There is a battle brewing among the Ford teams in the Monster Energy NASCAR Cup Series. With the postseason just weeks away, all four Stewart-Haas Racing cars are poised to make the playoff field. Team Penske has all three of its drivers heading for the playoffs as well. With at least seven drives ready to duke it out for the championship, Ford has been able to capitalize on its strong start to the 2018 season.
However, the circumstances of Ford’s performance have changed since Daytona. Brad Keselowski’s victory in the Clash and Ryan Blaney’s triumph in the first Duel suggested that Team Penske would be in for a promising year. But restrictor plate wins have not translated into additional victories for The Captain on shorter tracks. Joey Logano’s victory at Talladega Superspeedway is still the only win for Team Penske in a full-field, points-paying Cup Series race.
Stewart-Haas Racing, on the other hand, has taken NASCAR by storm. Kevin Harvick has garnered most of the headlines, winning seven races plus the All-Star Race. Clint Bowyer is one of only three multi-race winners besides Harvick. Kurt Busch’s future at SHR is in doubt, but he won at Bristol Motor Speedway last week and has posted six consecutive top 10 finishes. Aric Almirola is having the most consistently strong season of his career.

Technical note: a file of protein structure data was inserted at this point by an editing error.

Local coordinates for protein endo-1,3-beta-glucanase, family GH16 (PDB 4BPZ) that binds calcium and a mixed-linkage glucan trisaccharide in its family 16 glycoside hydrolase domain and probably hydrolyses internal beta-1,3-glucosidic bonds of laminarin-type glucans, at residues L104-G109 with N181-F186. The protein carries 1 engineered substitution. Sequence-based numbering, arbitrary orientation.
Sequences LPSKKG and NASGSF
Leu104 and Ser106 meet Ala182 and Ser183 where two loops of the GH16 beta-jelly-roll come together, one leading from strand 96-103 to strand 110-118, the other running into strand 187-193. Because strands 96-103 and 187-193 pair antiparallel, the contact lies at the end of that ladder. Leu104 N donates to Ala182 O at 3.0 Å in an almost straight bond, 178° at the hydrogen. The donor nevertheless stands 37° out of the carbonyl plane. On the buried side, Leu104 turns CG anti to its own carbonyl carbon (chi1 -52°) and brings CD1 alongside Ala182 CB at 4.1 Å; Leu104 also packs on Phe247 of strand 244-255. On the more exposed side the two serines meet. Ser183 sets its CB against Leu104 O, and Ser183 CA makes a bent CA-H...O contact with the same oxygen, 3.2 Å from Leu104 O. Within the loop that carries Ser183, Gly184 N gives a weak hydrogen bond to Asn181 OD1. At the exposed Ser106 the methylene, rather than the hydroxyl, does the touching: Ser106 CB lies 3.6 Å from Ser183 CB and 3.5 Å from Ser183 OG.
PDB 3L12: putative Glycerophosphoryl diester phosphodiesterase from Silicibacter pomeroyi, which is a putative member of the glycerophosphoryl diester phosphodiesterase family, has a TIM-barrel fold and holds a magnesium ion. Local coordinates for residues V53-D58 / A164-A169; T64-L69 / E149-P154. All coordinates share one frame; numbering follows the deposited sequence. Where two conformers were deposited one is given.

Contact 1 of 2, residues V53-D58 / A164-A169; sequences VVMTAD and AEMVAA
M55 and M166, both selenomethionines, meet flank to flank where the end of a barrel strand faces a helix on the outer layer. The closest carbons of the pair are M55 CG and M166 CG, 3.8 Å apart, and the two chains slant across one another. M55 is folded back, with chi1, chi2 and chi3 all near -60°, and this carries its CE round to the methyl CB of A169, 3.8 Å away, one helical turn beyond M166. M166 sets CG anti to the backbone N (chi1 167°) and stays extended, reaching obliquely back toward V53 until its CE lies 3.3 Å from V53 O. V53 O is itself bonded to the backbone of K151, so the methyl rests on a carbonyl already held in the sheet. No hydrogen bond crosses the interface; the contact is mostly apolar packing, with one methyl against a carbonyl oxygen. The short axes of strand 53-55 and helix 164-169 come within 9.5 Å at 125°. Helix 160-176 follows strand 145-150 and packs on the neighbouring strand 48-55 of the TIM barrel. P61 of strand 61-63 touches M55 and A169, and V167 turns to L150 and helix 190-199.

The rise of SHR means that Penske has new competition within the Ford ranks, competition that the team has not had to deal with in years. When Penske rejoined Ford in 2013, it left its undisputed position at the top of Dodge’s NASCAR operations to share the blue oval spotlight with Roush-Fenway Racing. Since then, RFR has experienced a slow decline, elevating Keselowski and Logano Ford’s likeliest championship contenders each season, until Stewart-Haas made the switch.
Penske’s Ford supremacy was not instant. Keselowski went into 2013 as the defending champion, but hit a lull during the summer and completely missed the Chase. His only win came in the fall event at Charlotte Motor Speedway. Logano, brand new to Penske, fought through an up and down season before winning at Michigan International Speedway in late summer and squeaking into the Chase. Roush-Fenway won a combined three races and put veterans Carl Edwards and Greg Biffle in the postseason. Logano actually wound up beating Biffle for eighth place in the standings that year by two points, while Edwards struggled through the Chase and finished 13th.